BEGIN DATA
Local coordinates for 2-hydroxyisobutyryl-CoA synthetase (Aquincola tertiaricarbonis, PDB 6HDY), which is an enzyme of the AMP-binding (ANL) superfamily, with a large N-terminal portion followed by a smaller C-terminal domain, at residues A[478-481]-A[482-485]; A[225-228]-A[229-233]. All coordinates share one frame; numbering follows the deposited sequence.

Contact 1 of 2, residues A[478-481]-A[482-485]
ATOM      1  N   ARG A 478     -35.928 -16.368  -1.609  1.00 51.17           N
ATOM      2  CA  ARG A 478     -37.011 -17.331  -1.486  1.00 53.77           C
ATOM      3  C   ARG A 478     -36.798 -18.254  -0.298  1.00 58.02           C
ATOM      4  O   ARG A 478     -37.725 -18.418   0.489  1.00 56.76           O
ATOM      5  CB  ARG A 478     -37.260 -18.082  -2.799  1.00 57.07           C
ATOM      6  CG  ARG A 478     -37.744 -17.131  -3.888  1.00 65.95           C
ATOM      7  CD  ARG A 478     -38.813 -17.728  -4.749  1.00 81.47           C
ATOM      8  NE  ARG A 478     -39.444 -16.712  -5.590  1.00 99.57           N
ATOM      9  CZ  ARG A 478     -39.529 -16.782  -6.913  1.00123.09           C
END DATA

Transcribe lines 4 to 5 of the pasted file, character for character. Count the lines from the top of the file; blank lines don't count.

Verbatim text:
ATOM      2  CA  ARG A 478     -37.011 -17.331  -1.486  1.00 53.77           C
ATOM      3  C   ARG A 478     -36.798 -18.254  -0.298  1.00 58.02           C